An aircraft owner who strips the paint off a metal propeller to get a shiny polished propeller may end up with an aircraft that's deemed not airworthy instead. That was the unwanted news one pilot got in a recent call to the AOPA Pilot Information Center (800/USA-AOPA or 800/872-2672).
Federal aviation regulations require that virtually everything on an aircraft, including propellers, be maintained "at least equal to its original or properly altered condition." Stripping paint off of a propeller may alter its corrosion maintenance plan and, therefore, negatively impact its airworthiness according to propeller manufacturers.
AOPA Aviation Technical Specialist Tim Lower said, "We contacted the major propeller manufacturers and determined that a propeller that arrives from the manufacturer with polished metal is fine. Propeller manufacturers consider the paint part of the anticorrosion protection. An owner who strips a painted propeller of its paint is also stripping it of its manufacturer's approved corrosion protection, thereby possibly rendering it not airworthy."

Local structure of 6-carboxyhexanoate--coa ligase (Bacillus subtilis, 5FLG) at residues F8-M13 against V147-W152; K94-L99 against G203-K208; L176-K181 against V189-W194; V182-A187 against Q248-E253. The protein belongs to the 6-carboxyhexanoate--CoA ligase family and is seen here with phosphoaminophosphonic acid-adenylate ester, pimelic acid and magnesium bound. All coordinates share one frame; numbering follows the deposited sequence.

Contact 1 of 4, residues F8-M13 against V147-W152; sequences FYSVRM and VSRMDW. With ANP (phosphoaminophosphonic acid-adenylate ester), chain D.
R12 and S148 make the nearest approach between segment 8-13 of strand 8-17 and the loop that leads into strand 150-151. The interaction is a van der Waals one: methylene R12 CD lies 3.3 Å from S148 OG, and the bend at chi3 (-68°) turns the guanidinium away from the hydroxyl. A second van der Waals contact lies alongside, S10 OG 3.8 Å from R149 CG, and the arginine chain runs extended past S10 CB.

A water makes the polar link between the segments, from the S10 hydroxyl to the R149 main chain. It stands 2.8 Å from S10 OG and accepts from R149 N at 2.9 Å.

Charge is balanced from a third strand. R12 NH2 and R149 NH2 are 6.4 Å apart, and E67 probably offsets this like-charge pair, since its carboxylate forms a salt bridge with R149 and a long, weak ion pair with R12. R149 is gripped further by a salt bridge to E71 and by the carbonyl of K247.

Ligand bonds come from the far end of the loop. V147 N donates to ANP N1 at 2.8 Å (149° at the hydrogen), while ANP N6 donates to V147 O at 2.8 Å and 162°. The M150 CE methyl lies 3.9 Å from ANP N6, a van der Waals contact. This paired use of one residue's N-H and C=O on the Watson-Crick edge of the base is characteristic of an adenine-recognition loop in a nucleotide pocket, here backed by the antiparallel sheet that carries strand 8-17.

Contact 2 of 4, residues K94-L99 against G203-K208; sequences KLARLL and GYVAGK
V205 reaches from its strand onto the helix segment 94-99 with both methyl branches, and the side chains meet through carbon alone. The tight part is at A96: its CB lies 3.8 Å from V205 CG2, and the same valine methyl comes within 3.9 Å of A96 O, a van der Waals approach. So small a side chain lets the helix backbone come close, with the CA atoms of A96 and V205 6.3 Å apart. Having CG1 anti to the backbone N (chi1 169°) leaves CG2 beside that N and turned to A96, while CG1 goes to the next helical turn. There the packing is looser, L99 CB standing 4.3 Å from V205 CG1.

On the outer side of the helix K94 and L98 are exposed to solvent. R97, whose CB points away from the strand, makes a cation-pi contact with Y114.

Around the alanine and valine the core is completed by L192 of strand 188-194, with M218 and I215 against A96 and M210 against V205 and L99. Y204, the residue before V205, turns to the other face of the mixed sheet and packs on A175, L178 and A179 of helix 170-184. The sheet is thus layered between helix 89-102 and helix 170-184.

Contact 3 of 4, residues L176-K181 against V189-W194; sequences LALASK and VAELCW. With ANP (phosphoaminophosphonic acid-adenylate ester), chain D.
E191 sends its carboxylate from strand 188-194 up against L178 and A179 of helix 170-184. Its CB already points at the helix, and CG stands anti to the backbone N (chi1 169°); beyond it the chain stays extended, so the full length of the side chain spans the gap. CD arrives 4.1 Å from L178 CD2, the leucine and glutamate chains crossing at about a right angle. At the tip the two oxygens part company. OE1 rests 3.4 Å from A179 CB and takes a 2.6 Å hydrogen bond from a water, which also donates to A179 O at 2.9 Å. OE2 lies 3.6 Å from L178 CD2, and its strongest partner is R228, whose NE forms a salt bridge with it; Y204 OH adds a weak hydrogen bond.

The aviation technical specialists who staff the Pilot Information Center answer over 12,000 questions every month on everything from "How do I find a flight instructor?" to "What do I need to do to buy a plane?" to "How can I save my airport?" They have an encyclopedic knowledge of federal aviation regulations and can offer guidance to pilots who find themselves at odds with the FAA.
Pilots can contact the AOPA Pilot Information Center either by phone (800/USA-AOPA) or e-mail.